Sanctuary: An Interfaith Movement

By Sarah Rosen

Beginning in the 1980s, Central Americans fled to U.S. borders in the thousands, escaping political repression and violence stemming from the civil wars in Guatemala and El Salvador as well as unrest in Nicaragua. As the immigrants fled, the Reagan administration was unwilling to grant these immigrants asylum, claiming them to be “economic migrants” who were leaving their country of origin for better opportunity instead of fleeing violence. This led to many Central American immigrants being detained and deported back to their dangerous countries. The Sanctuary Movement emerged in response to this injustice, originally through faith communities along the Mexican Border. The movement started with one individual – Jim Corbett, a rancher in Arizona. He worked with others, such as John Fife, to make the Sanctuary Movement a nationwide effort driven by religious and non-religious ethical precedent of protecting people fleeing persecution.

It all began one afternoon in the early 1980s when Jim Corbett picked up a hitchhiking refugee. What he learned from this individual changed his life forever. He learned that there were thousands of people fleeing violence. Refugees and immigrants were kept in detention centers in inhumane conditions until they were deported back to their violent countries. Twenty-one people had died in Arizona deserts attempting to find asylum. Corbett started with helping refugees apply for asylum, but soon immigration enforcement began making arrests. He collaborated with the local community to smuggle people across the Mexican border and bring them to the homes of neighbors willing to house the refugees. A couple of years and hundreds of trips across the border later, Corbett talked John Fife, a pastor of the Southside Presbyterian Church, into opening its building as a refuge. Southside became the first of two hundred churches in the country to declare itself a sanctuary. The Sanctuary movement has spread to sectors outside of religious institutions such as “Sanctuary Cities” and “Sanctuary Schools,” each with their own missions to end injustices against immigrants and refugees.  The government has made many efforts to stop this movement, but driven by religious and non-religious convictions, the heart of this movement persists. The Sanctuary Movement has become a national interfaith movement. With religious and non-religious activists working together to “build community across faith, ethnicity, and class in our work to end injustices against immigrants regardless of immigration status, express radical welcome for all, and ensure that values of dignity, justice and hospitality are lived out in practice and upheld in policy,” as stated by the New Sanctuary Movement of Philadelphia. One of many interfaith-based Sanctuary Movement organizations such as, the Interfaith Movement for Immigrant Justice, the Interfaith Immigration Coalition and more.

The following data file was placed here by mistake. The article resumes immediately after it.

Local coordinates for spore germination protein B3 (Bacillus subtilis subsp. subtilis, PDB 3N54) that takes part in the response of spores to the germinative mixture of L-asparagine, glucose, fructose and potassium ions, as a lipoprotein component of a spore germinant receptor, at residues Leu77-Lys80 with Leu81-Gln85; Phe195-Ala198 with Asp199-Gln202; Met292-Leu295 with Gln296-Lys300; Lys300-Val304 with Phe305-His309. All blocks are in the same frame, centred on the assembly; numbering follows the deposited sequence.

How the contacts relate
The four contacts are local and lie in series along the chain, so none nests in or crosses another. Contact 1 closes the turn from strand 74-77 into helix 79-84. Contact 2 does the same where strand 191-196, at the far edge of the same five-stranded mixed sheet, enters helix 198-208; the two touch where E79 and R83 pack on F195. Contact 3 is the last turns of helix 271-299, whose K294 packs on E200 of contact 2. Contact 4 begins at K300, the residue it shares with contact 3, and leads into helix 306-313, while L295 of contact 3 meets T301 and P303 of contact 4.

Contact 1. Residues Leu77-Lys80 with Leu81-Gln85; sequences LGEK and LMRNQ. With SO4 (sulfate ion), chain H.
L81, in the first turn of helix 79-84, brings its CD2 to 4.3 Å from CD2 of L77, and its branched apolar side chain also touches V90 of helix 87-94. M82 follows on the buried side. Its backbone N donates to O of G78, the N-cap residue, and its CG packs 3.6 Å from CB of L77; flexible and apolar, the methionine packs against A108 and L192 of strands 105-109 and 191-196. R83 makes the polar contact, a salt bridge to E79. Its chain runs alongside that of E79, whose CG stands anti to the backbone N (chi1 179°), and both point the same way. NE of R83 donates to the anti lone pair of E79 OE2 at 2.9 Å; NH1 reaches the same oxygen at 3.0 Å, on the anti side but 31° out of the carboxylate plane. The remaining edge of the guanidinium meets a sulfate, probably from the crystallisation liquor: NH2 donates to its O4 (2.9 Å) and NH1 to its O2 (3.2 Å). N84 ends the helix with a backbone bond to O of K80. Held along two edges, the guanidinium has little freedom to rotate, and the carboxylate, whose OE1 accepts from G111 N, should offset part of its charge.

As an Agnostic who connects with my traditional Jewish values, I recognize the importance of interfaith cooperation and work. Being a Secular Jew is only one aspect of my multifaceted identity, but before anything else, I am human.  It is something that I must remind myself of a lot, because it is something that is so easily forgotten in a world of distractions and divisive labels. A world of Facebook, a billion apps, news and media that sometimes portrays this world as apocalyptic can make us distracted, make us scared, make us want to blame someone for these fears and feelings of confusion. There has always been someone that we want to blame, and in my opinion I think that humans will continue to look for groups to pick on as an outlet to this fear. At the end of the day, we are all human. So what makes me more worthy of the privileges that come with being a born citizen in the U.S. rather than another who wants to be here just as bad? The more I remember this idea that we are all human first, I realize the answer is nothing. I am not more special, more smart, more anything than anyone else, I simply was born into a more privileged situation than another. We must love our fellow human, and when we see our fellow human being oppressed or marginalized we must welcome them, not exile them.

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Sarah Rosen is a senior at University of North Florida. She is a International Studies and Spanish major with a minor in Political Science. She is interning this summer at Annunciation House, a sanctuary house on the US/Mexico border for refugees and homeless poor. For more information, go to


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